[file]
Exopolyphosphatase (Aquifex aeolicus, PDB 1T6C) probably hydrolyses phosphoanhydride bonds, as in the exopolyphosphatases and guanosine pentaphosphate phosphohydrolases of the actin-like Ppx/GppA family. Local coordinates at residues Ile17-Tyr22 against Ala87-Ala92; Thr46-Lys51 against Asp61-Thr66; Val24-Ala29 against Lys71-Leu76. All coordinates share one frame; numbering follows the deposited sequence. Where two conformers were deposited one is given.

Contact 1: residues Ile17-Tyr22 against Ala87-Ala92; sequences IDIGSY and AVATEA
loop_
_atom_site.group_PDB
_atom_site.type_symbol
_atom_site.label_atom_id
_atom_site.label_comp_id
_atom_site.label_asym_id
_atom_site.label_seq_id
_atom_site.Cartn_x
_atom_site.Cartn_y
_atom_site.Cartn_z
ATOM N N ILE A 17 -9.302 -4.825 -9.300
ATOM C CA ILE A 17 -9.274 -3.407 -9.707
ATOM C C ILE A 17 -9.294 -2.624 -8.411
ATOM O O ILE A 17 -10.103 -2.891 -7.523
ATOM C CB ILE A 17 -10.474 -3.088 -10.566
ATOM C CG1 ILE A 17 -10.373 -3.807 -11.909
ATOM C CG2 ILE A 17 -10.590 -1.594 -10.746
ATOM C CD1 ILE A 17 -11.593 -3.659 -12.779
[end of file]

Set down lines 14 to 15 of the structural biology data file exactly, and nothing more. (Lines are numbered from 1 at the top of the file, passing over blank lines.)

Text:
ATOM C CA ILE A 17 -9.274 -3.407 -9.707
ATOM C C ILE A 17 -9.294 -2.624 -8.411